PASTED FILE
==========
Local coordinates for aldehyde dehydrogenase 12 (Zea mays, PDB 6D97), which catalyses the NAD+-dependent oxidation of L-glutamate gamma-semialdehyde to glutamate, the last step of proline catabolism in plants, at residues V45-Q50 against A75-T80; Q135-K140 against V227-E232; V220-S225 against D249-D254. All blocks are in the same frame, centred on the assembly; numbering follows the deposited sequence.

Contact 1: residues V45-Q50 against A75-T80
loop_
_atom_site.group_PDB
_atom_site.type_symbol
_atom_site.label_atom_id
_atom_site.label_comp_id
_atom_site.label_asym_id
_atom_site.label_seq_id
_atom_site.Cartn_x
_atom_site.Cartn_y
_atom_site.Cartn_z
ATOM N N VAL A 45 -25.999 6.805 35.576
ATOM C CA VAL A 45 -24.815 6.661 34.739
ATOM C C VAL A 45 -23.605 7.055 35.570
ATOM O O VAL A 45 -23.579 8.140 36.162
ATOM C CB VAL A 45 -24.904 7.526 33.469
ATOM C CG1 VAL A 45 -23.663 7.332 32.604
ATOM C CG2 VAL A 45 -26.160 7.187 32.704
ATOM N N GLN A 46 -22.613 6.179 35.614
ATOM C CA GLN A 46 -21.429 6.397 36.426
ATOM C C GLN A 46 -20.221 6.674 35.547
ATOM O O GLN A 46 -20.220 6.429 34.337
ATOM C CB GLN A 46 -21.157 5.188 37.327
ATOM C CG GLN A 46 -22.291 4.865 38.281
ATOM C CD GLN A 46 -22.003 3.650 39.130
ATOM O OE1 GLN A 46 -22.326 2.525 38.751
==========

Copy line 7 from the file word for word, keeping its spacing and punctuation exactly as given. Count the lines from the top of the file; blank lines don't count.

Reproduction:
_atom_site.label_comp_id